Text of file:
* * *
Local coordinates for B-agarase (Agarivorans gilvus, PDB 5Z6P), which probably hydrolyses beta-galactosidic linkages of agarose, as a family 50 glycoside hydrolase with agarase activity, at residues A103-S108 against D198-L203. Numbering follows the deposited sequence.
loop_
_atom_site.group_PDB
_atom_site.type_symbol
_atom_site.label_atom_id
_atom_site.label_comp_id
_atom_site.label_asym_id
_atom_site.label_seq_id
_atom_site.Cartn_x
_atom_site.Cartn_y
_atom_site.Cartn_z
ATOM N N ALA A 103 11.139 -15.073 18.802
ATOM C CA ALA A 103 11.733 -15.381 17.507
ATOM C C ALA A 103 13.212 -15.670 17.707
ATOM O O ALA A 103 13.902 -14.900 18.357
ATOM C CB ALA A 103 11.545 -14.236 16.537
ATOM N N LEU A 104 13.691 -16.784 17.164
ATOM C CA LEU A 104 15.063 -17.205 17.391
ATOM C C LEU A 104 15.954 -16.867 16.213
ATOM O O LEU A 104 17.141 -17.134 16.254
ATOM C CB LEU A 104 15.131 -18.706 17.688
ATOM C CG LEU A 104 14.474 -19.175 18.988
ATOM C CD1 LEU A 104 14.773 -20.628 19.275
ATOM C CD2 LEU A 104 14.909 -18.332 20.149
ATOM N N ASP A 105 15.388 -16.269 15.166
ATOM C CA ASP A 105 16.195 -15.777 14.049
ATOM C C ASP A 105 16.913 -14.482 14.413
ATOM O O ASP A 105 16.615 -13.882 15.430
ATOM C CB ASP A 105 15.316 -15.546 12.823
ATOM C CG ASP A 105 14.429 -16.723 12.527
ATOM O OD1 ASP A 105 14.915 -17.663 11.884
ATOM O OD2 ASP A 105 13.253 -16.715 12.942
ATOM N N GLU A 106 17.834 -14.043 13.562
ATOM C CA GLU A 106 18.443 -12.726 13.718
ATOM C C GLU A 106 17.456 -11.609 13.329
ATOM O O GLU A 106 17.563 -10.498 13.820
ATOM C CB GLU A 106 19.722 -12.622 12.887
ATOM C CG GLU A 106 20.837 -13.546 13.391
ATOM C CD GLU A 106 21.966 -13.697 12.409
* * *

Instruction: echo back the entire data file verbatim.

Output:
Local coordinates for B-agarase (Agarivorans gilvus, PDB 5Z6P), which probably hydrolyses beta-galactosidic linkages of agarose, as a family 50 glycoside hydrolase with agarase activity, at residues A103-S108 against D198-L203. Numbering follows the deposited sequence.
loop_
_atom_site.group_PDB
_atom_site.type_symbol
_atom_site.label_atom_id
_atom_site.label_comp_id
_atom_site.label_asym_id
_atom_site.label_seq_id
_atom_site.Cartn_x
_atom_site.Cartn_y
_atom_site.Cartn_z
ATOM N N ALA A 103 11.139 -15.073 18.802
ATOM C CA ALA A 103 11.733 -15.381 17.507
ATOM C C ALA A 103 13.212 -15.670 17.707
ATOM O O ALA A 103 13.902 -14.900 18.357
ATOM C CB ALA A 103 11.545 -14.236 16.537
ATOM N N LEU A 104 13.691 -16.784 17.164
ATOM C CA LEU A 104 15.063 -17.205 17.391
ATOM C C LEU A 104 15.954 -16.867 16.213
ATOM O O LEU A 104 17.141 -17.134 16.254
ATOM C CB LEU A 104 15.131 -18.706 17.688
ATOM C CG LEU A 104 14.474 -19.175 18.988
ATOM C CD1 LEU A 104 14.773 -20.628 19.275
ATOM C CD2 LEU A 104 14.909 -18.332 20.149
ATOM N N ASP A 105 15.388 -16.269 15.166
ATOM C CA ASP A 105 16.195 -15.777 14.049
ATOM C C ASP A 105 16.913 -14.482 14.413
ATOM O O ASP A 105 16.615 -13.882 15.430
ATOM C CB ASP A 105 15.316 -15.546 12.823
ATOM C CG ASP A 105 14.429 -16.723 12.527
ATOM O OD1 ASP A 105 14.915 -17.663 11.884
ATOM O OD2 ASP A 105 13.253 -16.715 12.942
ATOM N N GLU A 106 17.834 -14.043 13.562
ATOM C CA GLU A 106 18.443 -12.726 13.718
ATOM C C GLU A 106 17.456 -11.609 13.329
ATOM O O GLU A 106 17.563 -10.498 13.820
ATOM C CB GLU A 106 19.722 -12.622 12.887
ATOM C CG GLU A 106 20.837 -13.546 13.391
ATOM C CD GLU A 106 21.966 -13.697 12.409